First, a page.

There’s been a lot of noise lately in the mobile marketing industry about long codes, some are even questioning if these will be the death of short codes. I’m still bearish on long codes as the carriers have yet to come out publicly and give their approval for long code A2P (application to person) messaging. This post though isn’t about long codes being approved or not approved by the carriers, or even if long codes are a good substitute for short codes. This post is about why I feel text message spammers are on the verge of a mass exodus away from short codes to long codes.
Here are my three reasons why text message spammers will love long codes, and in-turn will make the migration.
1. Low Messaging Costs – There is one thing that all spammers have in common, if there are two methods of spamming that achieve the same results, they will always pick the cheapest method. Sending messages through a long code is significantly cheaper than through a short code, especially when you factor in the cost to setup and manage a short code.
2. Easy Setup – Screw applying for a short code, waiting, signing contracts with aggregators, waiting, submitting campaigns to the carriers for approvals and waiting some more. With long codes, there are no approvals, no setup fees, really nothing getting in the way of spammers sending their first text message.
3. No Stupid Rules – Spammers don’t want to have to comply with stupid rules and audits of those rules, that kind of stuff just gets in the way of spamming. With long codes, no one is watching, so feel free to say fuck you to the MMA Best Practices, the mobile carriers, the CTIA, etc.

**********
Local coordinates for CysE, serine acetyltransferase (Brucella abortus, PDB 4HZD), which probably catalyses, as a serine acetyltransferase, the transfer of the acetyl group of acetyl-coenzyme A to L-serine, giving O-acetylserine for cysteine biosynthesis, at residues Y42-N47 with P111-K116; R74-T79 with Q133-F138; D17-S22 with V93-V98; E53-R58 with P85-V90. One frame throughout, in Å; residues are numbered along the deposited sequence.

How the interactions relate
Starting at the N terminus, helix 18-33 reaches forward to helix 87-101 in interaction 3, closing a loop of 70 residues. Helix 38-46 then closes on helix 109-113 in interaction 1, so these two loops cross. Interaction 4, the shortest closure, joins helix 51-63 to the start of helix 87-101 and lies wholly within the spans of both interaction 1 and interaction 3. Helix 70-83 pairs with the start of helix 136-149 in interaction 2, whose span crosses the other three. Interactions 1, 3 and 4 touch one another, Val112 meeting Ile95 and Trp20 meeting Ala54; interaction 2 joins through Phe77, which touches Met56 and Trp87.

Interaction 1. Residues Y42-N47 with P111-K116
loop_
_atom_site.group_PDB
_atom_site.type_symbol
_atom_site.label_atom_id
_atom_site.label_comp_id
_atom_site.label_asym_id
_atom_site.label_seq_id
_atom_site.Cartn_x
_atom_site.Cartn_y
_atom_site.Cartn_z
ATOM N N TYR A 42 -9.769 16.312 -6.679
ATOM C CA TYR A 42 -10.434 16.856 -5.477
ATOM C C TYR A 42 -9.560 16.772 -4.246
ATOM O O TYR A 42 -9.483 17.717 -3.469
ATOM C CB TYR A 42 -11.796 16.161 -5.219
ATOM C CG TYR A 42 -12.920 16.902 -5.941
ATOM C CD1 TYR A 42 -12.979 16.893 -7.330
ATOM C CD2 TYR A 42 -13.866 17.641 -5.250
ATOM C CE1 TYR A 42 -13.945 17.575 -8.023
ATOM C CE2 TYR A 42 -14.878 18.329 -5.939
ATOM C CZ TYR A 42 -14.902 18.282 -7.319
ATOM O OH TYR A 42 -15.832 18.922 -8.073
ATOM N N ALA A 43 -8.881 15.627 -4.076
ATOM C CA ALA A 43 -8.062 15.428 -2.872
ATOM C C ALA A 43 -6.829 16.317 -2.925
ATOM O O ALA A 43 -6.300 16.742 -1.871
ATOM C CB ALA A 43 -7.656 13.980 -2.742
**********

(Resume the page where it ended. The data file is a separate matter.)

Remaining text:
4. Hiding is Easy – Have you ever tried to find out who to blame for those long code spam messages you’ve been receiving? It’s nearly impossible, even with the almighty Google. Spammers love staying anonymous, and with short codes that is hard to do with things like The US Common Short Code WHOIS Directory, The CSC Directory and SMS Watch Dog. With long codes though, spammers are able to cycle through batches of different phone numbers with each and every campaign, dodging detection with every message.
Now that I think about it, I actually love long codes. It’s a fact of life that there will always be people wanting to send text message spam, but with the rise of long codes, these spammers will now have a new home. After this migration to long codes, short codes will once again be a spam-free haven for SMS marketing.